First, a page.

Blogging for Dummies
set up, publish, and maintain a blog that draws readers
The blog trackers at Technorati now reckon there are 450 million blogs in existence, and new ones are being created at the rate of one per second – that’s 86,400 per day. It’s an unprecedented opportunity for people to broadcast their thoughts and observations – and it’s completely free. So where do you start? Brad Hill’s advice in Blogging for Dummies is aimed at getting you up and running as quickly as possible – though he begins with what blogs are – and what they are not.
He explains the different types of blogs, and how and why they are different from web sites. The good thing is that he looks at all the options and draws up comparison charts which show the features, cost, and options offered by the various providers and software programs. This includes popular features such as the ability to display adverts and upload photos.
First he covers MSN Spaces and Yahoo 360 – both of which combine written blogs with lots of picture uploading features. Each step of the process is illustrated with screenshots – so you can follow his instructions and have something online within a few minutes.
Next comes the ubiquitous Blogger (which I use at Mantex) where he points to two disadvantages. One is that you see their templates everywhere, and the other is that Blogger forces you to edit your template code by hand if you wish to personalise your pages.
However, Blogger lets you do so many other things that its benefits outweigh the disadvantages. You can create audio blog entries (podcasting) and send photo postings from your mobile phone (moblogging). Then he does the same thing for TypePad, another popular blog service.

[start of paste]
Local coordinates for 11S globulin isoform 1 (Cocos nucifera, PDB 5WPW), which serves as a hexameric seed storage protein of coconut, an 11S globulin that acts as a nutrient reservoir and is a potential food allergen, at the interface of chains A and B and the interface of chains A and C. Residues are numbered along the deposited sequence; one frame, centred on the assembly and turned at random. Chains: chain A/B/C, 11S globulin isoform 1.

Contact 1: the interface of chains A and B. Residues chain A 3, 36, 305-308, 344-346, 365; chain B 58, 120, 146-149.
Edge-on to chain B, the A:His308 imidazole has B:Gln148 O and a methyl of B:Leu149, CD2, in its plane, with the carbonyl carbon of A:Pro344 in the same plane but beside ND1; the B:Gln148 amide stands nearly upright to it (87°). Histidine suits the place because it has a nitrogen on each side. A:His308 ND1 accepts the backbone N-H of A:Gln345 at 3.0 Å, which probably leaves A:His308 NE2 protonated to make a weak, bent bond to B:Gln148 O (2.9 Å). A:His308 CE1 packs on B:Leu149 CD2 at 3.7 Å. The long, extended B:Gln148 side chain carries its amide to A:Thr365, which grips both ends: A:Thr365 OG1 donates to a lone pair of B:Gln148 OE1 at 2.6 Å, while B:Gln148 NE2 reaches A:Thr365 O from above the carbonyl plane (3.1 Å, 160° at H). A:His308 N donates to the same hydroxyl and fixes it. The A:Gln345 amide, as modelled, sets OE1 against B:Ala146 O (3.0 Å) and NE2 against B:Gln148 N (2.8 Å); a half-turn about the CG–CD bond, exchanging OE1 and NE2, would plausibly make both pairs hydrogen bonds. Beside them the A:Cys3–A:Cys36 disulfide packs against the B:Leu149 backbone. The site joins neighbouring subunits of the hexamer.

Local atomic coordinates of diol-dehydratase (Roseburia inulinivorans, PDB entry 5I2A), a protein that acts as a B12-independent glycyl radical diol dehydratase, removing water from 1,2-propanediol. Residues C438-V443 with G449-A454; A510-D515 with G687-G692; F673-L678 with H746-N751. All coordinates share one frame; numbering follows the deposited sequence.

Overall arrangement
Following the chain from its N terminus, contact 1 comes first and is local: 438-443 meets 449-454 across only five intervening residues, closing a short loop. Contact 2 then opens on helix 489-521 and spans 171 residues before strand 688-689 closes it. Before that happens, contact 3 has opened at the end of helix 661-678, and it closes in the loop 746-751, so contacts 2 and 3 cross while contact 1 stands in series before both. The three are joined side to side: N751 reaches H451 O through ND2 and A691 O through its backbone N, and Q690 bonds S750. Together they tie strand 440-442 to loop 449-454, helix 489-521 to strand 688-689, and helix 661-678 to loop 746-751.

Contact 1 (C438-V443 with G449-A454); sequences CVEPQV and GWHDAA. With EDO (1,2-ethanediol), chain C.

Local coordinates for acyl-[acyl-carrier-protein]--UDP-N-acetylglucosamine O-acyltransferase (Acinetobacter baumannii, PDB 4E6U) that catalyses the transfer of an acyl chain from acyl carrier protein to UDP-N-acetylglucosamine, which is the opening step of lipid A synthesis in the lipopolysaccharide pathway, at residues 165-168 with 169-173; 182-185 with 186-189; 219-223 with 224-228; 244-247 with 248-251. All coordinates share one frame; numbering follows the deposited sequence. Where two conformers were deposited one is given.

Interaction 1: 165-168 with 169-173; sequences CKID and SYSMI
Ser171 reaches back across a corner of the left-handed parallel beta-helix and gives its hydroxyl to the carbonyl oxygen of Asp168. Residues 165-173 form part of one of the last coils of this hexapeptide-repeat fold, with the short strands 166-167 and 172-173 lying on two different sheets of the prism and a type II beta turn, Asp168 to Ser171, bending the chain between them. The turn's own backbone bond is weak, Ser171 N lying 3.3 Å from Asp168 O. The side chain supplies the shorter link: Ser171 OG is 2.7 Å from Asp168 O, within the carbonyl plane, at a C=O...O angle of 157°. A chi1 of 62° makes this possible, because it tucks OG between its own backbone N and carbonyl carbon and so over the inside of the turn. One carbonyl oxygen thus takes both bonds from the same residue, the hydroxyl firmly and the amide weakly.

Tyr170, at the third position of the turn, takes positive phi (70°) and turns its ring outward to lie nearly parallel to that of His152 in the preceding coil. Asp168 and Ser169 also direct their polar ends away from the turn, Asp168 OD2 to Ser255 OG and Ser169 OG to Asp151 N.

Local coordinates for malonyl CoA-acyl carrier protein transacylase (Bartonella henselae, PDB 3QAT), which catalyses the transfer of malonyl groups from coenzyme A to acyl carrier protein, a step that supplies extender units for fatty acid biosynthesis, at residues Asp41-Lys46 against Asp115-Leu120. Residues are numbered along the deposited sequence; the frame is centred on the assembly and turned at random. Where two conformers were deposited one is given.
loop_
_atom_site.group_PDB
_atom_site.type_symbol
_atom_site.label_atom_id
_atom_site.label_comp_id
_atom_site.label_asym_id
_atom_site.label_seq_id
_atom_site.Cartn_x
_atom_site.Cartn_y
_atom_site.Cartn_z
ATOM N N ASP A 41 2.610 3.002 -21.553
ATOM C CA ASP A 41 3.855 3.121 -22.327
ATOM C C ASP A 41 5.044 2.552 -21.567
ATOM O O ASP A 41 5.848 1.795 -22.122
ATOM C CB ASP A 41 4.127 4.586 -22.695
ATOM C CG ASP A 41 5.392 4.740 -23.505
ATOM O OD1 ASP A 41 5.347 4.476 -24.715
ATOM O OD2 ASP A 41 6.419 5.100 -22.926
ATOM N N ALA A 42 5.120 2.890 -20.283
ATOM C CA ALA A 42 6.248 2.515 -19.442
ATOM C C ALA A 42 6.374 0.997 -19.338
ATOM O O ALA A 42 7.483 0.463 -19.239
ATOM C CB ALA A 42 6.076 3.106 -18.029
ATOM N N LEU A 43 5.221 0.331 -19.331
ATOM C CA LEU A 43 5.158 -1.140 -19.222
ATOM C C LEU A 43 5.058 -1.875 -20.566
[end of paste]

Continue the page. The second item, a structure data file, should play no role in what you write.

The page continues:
Unlike the other blogging manuals I have read and reviewed he takes on the crucial issue of blogging frequency. If you want a regular readership, you have to maintain regular postings.
Then comes the more complex option of installing blogging software on your own hard disk. This gives you more control, but more technical responsibility and expense. If you go down this route you are basically controlling your own blog from your hard disk, but it’s running from your blog provider’s server. This is an option for the more ambitious or technically gifted, but he gives you plenty of support and talks you through Moveable Type, WordPress, and Radio Userland.
His latter chapters deal with what he calls ‘Total Blog Immersion’ – that is, the techniques you need if you want to take blogging seriously, as many people now do. He explains RSS feeds, which help you to syndicate your blog content; making money from your blog by including adverts; and setting up the two most popular recent spinoffs, audio-blogging and photo-blogging.
So it’s not really just for Dummies at all. He covers the whole issue of blogging – from beginners to quite advanced users. The style is friendly and chatty – though you have to put up with a few lame jokes which are part of the Dummies house style.
But the main efficacy of his approach has already been proved to me. A friend of mine who read the book and followed its advice has recently gone quite quickly from novice to blogger to someone quoted in the national press. Now that’s not bad going.
© Roy Johnson 2006
Brad Hill, Blogging for Dummies, Indianapolis: IN, Wiley, 2006, pp.367, ISBN: 0471770841
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